The curse of Android bloatware
Forget fragmentation, there’s an even bigger issue affecting Google’s mobile OS
The ability of handset of manufacturers to modify the Android OS with bespoke skins causes all kinds of headaches, including incompatibility with apps, slow software updates and confusion for consumers who aren’t aware that phones like the HTC Sensation and Samsung Galaxy S II are fundamentally running the same operating system.
However, close behind fragmentation is another irksome issue: bloatware.
The two are actually somewhat connected. Bloatware is the name given to pre-installed software which is put onto your phone by the company that manufacturers it or the network that has branded it.
The idea is that these pre-loaded apps and games add value to the device and attract you to make a purchase, but in reality they can cause a tremendous amount of frustration and annoyance, and are one of the main reasons that people seek to modify their phones via custom ROMs and rooting.
There’s a good reason for this rather excessive course of action: bloatware cannot be removed.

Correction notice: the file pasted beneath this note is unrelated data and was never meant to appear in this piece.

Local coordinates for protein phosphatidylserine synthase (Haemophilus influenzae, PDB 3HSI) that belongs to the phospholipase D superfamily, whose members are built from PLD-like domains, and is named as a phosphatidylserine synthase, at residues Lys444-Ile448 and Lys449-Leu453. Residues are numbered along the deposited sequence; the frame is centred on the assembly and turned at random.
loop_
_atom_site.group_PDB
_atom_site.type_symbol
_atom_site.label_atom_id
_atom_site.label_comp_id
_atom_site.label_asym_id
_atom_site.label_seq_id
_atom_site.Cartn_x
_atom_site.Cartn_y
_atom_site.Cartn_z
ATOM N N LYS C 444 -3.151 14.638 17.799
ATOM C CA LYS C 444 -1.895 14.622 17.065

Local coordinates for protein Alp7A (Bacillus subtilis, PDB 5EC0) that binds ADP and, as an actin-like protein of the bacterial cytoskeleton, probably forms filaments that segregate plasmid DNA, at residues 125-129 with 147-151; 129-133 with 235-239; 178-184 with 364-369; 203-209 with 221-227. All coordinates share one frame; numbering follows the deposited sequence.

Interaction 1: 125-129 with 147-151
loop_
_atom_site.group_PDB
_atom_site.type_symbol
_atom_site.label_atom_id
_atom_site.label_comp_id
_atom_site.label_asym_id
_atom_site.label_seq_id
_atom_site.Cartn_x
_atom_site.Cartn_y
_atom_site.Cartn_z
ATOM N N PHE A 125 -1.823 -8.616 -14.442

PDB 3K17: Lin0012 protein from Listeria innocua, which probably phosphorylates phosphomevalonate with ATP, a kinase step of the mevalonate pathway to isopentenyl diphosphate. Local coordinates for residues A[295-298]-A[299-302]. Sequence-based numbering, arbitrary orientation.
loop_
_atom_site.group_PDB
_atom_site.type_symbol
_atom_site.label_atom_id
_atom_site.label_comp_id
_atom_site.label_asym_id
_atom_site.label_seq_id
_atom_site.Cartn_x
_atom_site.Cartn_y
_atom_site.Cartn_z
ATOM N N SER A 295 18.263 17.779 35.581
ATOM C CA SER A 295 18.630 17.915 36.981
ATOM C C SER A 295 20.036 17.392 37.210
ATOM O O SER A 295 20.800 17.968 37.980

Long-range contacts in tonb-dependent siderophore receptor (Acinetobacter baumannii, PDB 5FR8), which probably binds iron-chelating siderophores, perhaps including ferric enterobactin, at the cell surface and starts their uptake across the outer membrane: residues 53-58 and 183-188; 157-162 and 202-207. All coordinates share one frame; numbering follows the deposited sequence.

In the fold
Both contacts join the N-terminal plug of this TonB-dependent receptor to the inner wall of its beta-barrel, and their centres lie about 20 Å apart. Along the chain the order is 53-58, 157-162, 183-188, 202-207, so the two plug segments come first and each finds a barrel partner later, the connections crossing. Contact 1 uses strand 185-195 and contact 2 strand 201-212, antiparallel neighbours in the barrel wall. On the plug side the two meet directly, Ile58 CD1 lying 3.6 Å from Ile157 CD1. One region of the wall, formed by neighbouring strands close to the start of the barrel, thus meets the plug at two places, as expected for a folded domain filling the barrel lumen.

Let’s take an example to illustrate just how problematic bloatware can be. The Sony Ericsson Xperia Play is a fantastic gaming phone which comes with several games already installed, including FIFA, Star Battalion and The Sims 3.
This was a major selling point at launch, and rightly so - being able to play awesome games straight out of the box is great.
However, games have a limited lifespan before they become surplus to requirements, and although you can remove the game data partitioned on your SD card, you can’t physically remove the install files from the Xperia Play’s internal app storage area.
That means those games are stuck on the device forever. They clog up your app drawer and occupy valuable app storage space which could be better used for other programs. In short, they are the very definition of bloatware.